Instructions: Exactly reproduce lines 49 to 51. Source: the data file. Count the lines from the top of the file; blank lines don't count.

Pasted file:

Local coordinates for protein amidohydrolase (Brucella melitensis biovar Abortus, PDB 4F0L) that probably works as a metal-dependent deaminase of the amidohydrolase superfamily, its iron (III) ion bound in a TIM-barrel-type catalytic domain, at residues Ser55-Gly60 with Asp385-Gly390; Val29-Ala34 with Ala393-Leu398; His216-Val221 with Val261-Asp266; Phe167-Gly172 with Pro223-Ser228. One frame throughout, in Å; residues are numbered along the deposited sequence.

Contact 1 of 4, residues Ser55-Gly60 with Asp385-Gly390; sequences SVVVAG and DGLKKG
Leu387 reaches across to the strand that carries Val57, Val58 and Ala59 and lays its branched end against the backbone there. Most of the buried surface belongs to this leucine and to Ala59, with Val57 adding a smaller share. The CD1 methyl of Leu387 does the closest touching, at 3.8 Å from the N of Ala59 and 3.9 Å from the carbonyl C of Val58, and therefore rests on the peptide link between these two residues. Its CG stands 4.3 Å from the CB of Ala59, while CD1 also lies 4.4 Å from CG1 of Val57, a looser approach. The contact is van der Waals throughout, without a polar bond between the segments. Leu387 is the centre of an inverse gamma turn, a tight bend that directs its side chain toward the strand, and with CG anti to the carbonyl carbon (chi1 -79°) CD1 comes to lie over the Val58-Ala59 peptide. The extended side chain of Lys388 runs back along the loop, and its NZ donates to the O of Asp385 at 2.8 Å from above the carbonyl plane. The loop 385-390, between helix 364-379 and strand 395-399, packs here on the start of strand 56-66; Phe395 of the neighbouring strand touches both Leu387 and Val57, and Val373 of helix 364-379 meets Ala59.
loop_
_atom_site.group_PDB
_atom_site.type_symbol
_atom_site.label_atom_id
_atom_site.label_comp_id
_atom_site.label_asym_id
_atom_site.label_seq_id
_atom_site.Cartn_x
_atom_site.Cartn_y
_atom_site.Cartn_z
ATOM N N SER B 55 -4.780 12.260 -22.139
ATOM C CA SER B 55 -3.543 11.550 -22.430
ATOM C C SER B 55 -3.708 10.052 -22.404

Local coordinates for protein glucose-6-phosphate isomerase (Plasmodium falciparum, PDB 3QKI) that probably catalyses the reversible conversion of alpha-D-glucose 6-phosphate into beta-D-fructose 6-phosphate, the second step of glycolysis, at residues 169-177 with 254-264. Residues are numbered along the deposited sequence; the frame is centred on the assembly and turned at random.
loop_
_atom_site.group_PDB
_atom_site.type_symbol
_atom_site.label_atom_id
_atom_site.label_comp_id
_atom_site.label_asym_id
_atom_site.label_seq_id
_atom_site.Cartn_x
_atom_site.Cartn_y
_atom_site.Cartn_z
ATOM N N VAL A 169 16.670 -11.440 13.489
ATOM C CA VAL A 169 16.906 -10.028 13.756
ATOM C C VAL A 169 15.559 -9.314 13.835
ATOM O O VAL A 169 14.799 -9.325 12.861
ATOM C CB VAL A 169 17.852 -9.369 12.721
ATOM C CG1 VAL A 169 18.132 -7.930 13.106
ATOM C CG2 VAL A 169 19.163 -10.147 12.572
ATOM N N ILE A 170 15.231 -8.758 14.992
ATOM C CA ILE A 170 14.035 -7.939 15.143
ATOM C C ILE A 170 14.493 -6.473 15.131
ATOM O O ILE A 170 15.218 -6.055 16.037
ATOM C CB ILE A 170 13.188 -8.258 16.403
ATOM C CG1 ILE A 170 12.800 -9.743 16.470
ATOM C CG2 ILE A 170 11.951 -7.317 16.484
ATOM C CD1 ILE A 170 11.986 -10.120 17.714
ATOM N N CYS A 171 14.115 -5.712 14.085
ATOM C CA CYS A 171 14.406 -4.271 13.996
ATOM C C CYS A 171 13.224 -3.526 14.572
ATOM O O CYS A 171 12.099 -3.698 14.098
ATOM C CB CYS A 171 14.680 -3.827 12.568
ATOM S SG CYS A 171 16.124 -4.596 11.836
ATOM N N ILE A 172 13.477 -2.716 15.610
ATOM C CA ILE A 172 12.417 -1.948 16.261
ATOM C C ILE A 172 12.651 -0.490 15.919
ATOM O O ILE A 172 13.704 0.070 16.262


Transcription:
ATOM N N ILE A 172 13.477 -2.716 15.610
ATOM C CA ILE A 172 12.417 -1.948 16.261
ATOM C C ILE A 172 12.651 -0.490 15.919